A virtual visit to Monet’s house
On entering Monet’s house, imagine a home filled with the sounds of eight children, Claude Monet’s comings and goings between his studio and the garden, fruit and veg being brought into the kitchen fresh from the garden, people coming back from the market, and friends arriving from Paris.
The tour begins in Monet’s vivid yellow dining room – restored to precision – with its vast collection of Japanese prints on the walls. The furniture, also painted yellow, was considered very modern at the time. In the glass cabinets are displayed blue earthenware crockery, and the yellow and blue set requested by Monet for special occasions.
Then there’s the kitchen next door, with its blue Rouen tiles, impressive cooker with multiple ovens, and copper utensils on the walls, so pristine it’s almost like they’re waiting for their owners to come back and use them.
Back through the dining room, across the entrance hall and we’re in the ‘reading room’, or ‘blue sitting room’. This room connects to the pantry, where tea, olive oil, spices and eggs were stored.
We then enter Monet’s first studio, where he worked until 1899. This room later became a sitting room where coffee was served, furnished with English-style cane chairs and surrounded by photographs, personal items and paintings by Monet.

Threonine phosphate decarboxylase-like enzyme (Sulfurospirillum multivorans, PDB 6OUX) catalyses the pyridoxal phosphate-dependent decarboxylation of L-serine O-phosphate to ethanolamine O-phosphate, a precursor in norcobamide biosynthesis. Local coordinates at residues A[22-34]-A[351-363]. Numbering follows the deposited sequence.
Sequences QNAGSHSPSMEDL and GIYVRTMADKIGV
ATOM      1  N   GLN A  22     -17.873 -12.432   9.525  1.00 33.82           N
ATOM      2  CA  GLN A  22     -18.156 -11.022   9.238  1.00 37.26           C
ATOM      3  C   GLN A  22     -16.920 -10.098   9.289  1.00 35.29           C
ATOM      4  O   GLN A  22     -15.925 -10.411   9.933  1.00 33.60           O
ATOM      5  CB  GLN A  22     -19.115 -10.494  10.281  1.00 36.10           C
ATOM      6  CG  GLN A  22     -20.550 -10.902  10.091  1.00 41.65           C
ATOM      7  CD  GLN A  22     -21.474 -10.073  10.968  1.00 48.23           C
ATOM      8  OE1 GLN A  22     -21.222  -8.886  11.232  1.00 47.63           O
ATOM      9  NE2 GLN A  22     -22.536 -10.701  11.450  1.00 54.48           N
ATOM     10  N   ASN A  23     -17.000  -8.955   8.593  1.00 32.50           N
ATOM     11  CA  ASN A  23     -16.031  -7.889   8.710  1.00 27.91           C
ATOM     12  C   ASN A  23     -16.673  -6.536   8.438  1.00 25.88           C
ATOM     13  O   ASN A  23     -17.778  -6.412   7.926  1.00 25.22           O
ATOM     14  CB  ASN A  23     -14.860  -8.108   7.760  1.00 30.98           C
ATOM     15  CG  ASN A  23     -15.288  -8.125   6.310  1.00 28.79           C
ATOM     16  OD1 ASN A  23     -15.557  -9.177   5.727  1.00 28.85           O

Just off the pantry, a staircase leads us up to the first floor where the bedrooms are. First is Monet’s bedroom, meticulously reproduced down to the last detail in 2013 by Hubert Le Gall. Artwork and other items from Monet’s day are displayed, including reproductions of paintings by his friends, Cézanne, Renoir, Signac and Caillebotte.
The tour continues through to the bedroom of Monet’s wife Alice, followed by that of Alice’s daughter Blanche, who married Monet’s son Jean and lived in the house until her death in 1947. Once more reproduced by Le Gall, Blanche’s room was opened to the public for the first time in 2014, and was inspired by the interior design of the time so as to recreate Blanche’s surroundings as accurately as possible.
A chat with head gardener Jean-Marie Avisard